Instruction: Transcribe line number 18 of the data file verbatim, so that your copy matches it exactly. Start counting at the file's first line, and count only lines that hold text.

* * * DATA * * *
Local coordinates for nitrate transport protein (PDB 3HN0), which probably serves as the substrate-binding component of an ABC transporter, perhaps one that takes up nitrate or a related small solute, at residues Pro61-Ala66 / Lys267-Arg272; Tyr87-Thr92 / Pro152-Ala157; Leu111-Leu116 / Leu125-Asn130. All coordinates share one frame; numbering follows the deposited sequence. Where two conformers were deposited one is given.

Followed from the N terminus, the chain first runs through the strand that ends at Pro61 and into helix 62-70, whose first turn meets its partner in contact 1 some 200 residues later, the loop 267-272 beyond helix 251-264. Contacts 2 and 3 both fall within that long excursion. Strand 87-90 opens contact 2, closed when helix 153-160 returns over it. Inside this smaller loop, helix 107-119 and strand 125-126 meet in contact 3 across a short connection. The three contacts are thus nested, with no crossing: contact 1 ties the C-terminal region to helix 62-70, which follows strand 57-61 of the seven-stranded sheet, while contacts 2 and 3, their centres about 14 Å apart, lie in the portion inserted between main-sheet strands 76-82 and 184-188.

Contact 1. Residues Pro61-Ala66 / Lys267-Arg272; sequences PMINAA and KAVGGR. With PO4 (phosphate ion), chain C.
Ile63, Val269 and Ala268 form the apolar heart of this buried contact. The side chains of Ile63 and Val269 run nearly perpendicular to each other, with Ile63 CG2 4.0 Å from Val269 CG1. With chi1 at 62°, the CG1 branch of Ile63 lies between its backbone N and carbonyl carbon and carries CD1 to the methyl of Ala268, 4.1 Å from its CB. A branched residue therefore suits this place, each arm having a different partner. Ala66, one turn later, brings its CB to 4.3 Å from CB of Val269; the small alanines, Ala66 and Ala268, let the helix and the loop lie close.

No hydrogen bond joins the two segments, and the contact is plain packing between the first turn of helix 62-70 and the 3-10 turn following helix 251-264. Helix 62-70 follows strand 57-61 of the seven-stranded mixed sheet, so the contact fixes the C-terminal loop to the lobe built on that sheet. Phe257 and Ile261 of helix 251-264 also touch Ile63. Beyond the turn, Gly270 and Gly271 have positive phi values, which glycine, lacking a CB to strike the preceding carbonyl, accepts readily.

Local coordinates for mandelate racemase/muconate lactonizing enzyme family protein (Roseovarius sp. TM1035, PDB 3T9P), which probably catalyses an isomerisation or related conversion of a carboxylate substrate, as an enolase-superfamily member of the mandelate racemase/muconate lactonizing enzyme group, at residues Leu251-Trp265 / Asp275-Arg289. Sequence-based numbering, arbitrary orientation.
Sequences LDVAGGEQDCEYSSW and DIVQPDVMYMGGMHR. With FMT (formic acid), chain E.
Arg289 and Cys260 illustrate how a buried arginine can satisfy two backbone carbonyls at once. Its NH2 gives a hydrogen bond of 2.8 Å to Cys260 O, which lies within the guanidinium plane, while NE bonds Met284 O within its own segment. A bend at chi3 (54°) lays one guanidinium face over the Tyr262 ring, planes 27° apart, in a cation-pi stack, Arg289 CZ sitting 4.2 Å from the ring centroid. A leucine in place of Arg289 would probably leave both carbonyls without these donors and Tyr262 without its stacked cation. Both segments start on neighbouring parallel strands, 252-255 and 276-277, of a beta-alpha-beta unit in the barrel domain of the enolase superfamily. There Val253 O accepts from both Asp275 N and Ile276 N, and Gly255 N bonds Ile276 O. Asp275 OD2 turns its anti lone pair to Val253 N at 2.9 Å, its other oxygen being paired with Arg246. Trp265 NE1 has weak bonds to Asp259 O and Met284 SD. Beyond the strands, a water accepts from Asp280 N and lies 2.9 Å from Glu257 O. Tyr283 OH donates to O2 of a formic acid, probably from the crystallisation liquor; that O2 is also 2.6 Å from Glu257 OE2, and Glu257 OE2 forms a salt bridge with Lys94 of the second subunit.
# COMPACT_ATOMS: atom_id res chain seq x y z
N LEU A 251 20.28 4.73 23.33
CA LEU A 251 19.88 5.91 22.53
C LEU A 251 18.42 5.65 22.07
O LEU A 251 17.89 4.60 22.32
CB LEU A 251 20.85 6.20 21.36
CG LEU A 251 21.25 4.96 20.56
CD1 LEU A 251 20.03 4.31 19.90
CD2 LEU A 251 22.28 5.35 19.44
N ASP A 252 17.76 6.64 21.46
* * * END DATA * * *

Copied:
N ASP A 252 17.76 6.64 21.46